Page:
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Bacteriophage

Bacteriophage are viruses that infect bacteria. Their genomes may be single- or double-stranded RNA or DNA. Our work focuses on the packaging of double-helical DNA molecules into bacteriophage whose genome sizes range from roughly 10 kbp to 100 kbp. The genome in such a virus is driven into a pre-formed capsid by a complex of portal/motor proteins that hydrolyze ATP to generate the necessary force.

There are two reviews of our work on bacteriophage: 

Petrov & Harvey (2008) Biophys J 95:497-502 (PMID 18487310).

Harvey et al. (2009) Phys Chem Chem Phys 11:10553-64 (PMID 20145801).

The full methods behind all of our viral modeling work are found in Harvey et al. (2011) Methods Enzymol 487:513-543 (PMID 21187237).

Here we briefly summarize some of our results on bacteriophage.

   
Figure_1_little

We have carried out a number of simulations to determine how the conformation of the DNA in the mature virus depends on the size and shape of the viral capsid, and by the presence or absence of a large core structure. The figure above shows our model for epsilon 15. (a) The capsid has icosahedral symmetry, except for the large portal/core structure, in green. (b) The genome of the mature virus is organized into a coaxial spool. (c) The groove in the core structure contains some of the double helix; pressure in this region was proposed by Lander et al. (Science 312:1791-95 (2006)) to serve as the mechanism whereby the portal motor is shut down when the capsid is full. The genome adopts a folded toroidal conformation in slightly elongated capsids with small cores such as phi29 (below); this conformation was first proposed on theoretical grounds by Nick Hud (Biophys J 69:1355-62 (1995)).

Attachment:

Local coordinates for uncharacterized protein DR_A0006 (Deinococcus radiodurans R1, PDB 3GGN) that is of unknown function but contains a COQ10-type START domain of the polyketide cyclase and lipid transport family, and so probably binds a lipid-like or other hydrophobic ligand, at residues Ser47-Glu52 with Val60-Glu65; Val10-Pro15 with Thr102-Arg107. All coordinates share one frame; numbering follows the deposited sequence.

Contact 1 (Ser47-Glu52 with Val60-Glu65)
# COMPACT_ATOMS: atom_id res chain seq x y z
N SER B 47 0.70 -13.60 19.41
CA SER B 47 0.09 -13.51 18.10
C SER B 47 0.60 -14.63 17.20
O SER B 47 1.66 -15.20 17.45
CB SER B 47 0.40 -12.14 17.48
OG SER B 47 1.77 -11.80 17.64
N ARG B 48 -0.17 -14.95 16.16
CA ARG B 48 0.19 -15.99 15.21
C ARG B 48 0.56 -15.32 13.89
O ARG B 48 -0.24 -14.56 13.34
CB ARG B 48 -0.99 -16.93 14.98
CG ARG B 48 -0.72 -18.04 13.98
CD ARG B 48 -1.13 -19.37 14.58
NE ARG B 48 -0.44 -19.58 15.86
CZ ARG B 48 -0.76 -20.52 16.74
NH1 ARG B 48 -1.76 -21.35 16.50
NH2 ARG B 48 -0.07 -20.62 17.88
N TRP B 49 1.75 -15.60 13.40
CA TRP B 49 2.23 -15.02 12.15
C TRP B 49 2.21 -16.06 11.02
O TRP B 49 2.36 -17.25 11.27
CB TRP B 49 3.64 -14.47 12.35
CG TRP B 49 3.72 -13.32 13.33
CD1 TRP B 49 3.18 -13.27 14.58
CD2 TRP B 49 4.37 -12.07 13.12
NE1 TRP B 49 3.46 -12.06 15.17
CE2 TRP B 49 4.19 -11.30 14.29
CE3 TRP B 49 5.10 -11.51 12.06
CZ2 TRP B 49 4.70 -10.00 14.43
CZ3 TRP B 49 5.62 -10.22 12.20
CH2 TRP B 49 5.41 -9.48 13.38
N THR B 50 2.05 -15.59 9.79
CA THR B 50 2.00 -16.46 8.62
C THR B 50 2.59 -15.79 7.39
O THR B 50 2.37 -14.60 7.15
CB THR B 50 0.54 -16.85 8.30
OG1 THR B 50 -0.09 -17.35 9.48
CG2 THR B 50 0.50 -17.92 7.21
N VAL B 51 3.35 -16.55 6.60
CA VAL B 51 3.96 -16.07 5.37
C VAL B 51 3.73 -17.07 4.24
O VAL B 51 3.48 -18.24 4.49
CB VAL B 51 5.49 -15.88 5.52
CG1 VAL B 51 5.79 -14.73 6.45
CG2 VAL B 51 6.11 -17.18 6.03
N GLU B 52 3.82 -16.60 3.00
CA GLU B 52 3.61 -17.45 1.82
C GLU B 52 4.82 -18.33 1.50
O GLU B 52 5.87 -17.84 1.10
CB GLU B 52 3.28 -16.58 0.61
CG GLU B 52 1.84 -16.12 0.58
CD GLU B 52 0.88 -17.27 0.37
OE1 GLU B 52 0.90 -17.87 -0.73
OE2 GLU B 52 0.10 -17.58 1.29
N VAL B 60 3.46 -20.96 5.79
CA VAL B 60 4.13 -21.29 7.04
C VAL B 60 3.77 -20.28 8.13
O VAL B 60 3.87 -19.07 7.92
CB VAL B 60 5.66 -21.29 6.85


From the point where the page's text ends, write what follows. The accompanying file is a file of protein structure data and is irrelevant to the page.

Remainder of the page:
Figure_3_little

In more elongated capsids, the minimization of elastic bending energy favors conformations with the DNA more or less aligned along the long axis of the capsid, but entropic considerations favor a less ordered organization. The balance between these two tendencies produces the twisted toroidal conformation (below), first proposed by Earnshaw et al. (Cell 14:559-68 (1978)).

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